Exhibitions Museums Spain

Prado to unveil Velázquez and co

Exhibition boosted by claim that Dorset’s Las Meninas was painted by the Spanish artist

The version of Las Meninas in the British country house Kingston Lacy, Dorset (left) and in the Prado, Madrid (right)

Advanced publicity for the Prado’s show “Velázquez and the Family of Philip IV, 1650-1680” (8 October-9 February) was given a boost yesterday, 2 October, at a high profile event at the Royal Academy of Fine Arts in Madrid when the art historian Matías Díaz Padrón repeated his claim that a version of the artist's group portrait Las Meninas in England is not “school of Velázquez” but was, in fact, painted by the artist as a sketch for this greatest work.

While the curator of the Prado show, Javier Portús, is unconvinced, he has included in the show the version of Las Meninas that has hung in a British country house, Kingston Lacy, a National Trust property in Dorset in the west of England, since the 19th century. Other copies are also included. In fact, only 15 of the 30 works in the show are by Velázquez. These include original works by the artist’s pupils and fellow court painters, Juan Bautista Martínez del Mazo and Juan de Miranda Carreño, “to show how the golden age of Spanish royal portraiture did not end with Velázquez,” says Protus.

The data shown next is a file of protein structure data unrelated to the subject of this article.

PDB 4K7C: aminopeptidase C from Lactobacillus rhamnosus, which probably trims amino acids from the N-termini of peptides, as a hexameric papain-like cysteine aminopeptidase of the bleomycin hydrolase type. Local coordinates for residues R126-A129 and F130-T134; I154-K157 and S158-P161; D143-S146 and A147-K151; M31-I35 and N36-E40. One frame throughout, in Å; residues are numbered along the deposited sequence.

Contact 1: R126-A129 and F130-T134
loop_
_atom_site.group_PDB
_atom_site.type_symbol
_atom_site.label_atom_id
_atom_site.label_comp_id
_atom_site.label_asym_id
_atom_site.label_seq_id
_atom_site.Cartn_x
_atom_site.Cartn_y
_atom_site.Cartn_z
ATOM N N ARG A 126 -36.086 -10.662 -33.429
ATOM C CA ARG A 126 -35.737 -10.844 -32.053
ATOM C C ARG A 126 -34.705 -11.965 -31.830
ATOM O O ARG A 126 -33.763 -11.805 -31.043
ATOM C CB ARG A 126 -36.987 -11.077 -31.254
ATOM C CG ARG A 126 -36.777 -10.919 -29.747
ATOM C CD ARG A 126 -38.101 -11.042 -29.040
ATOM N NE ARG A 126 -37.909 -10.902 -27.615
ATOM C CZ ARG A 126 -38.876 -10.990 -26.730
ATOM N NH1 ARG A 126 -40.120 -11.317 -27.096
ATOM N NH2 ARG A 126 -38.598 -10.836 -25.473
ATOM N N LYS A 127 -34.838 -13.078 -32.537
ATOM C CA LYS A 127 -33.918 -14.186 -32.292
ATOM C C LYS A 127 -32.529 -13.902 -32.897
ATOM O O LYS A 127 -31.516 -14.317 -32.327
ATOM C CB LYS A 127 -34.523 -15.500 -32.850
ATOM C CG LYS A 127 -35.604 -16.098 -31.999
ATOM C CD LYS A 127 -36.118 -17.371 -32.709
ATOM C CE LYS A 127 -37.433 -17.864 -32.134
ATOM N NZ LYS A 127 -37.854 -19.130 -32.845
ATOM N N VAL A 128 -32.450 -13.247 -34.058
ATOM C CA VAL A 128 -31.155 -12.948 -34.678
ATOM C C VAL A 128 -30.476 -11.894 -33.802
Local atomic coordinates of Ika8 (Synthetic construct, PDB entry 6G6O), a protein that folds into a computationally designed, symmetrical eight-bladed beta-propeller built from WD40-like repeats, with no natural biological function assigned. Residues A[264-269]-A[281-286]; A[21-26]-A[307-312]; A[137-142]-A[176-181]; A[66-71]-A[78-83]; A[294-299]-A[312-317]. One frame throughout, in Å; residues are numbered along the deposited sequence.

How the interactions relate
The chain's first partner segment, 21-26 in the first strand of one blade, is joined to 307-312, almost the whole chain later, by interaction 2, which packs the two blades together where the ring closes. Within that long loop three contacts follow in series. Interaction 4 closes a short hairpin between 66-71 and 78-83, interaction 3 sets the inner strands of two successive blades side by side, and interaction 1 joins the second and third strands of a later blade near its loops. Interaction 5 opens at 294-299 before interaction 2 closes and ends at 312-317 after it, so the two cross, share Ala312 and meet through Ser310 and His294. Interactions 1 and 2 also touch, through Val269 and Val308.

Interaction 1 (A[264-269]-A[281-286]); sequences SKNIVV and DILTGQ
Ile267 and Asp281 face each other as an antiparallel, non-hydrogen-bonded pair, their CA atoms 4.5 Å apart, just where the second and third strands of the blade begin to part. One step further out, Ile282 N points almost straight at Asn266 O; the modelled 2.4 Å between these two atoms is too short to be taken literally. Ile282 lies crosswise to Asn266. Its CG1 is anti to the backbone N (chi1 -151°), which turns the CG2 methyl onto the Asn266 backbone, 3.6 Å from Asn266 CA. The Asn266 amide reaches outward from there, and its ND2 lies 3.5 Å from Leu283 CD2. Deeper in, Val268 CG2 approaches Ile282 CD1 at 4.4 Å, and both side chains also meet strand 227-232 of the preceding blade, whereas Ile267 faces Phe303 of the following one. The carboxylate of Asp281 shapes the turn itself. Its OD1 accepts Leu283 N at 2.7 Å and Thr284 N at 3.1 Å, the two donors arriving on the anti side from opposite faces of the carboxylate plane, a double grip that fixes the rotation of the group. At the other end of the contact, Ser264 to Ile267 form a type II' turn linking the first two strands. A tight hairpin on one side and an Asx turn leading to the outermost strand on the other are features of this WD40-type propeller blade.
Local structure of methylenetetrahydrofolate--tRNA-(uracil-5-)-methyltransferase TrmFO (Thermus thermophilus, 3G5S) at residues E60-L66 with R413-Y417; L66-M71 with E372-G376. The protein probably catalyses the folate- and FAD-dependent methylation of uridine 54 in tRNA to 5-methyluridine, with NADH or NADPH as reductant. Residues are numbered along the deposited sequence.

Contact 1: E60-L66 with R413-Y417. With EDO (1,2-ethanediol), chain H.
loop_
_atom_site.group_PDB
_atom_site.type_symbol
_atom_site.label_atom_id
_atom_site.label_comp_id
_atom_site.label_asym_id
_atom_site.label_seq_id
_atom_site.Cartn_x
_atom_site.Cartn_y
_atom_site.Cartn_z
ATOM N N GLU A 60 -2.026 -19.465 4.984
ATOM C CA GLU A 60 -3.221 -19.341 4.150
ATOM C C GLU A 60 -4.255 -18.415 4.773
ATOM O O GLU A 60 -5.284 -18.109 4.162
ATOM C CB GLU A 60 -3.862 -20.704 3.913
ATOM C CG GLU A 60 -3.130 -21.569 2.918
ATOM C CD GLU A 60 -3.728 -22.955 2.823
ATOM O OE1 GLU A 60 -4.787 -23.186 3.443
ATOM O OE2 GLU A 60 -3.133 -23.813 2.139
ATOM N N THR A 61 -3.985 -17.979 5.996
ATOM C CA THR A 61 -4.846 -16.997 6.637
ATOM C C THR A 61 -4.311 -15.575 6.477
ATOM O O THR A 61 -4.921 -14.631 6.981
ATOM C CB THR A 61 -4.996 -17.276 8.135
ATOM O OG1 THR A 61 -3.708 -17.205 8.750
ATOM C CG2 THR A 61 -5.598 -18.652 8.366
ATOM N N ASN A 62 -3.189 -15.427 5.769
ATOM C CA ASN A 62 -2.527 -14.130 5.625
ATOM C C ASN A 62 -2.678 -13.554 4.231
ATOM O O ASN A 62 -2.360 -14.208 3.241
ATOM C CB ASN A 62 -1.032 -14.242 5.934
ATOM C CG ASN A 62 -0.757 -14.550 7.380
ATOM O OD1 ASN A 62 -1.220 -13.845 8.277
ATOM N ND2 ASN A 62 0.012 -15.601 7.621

The Prado’s Las Meninas will remain were it traditionally hangs in the museum but there will be signposts directing visitors to the exhibition nearby.

Among the original works in the show are portraits lent by the Kunsthistorisches Museum in Vienna, originally gifts from Phillip IV to the Austrian monarchs. These include three portraits of Phillip IV's daughter with his second wife Archduchess Mariana of Austria, including Infanta Margarita in a Blue Dress, 1659. The exhibition will present originals by Velázquez and his followers alongside a few copies, “to offer the public an opportunity to take a comparative look at the works”, says Portús.

Velázquez, having monopolised Spanish royal portraiture, had to establish a workshop to satisfy the high demand for his work. The attribution of many of these paintings is contested.

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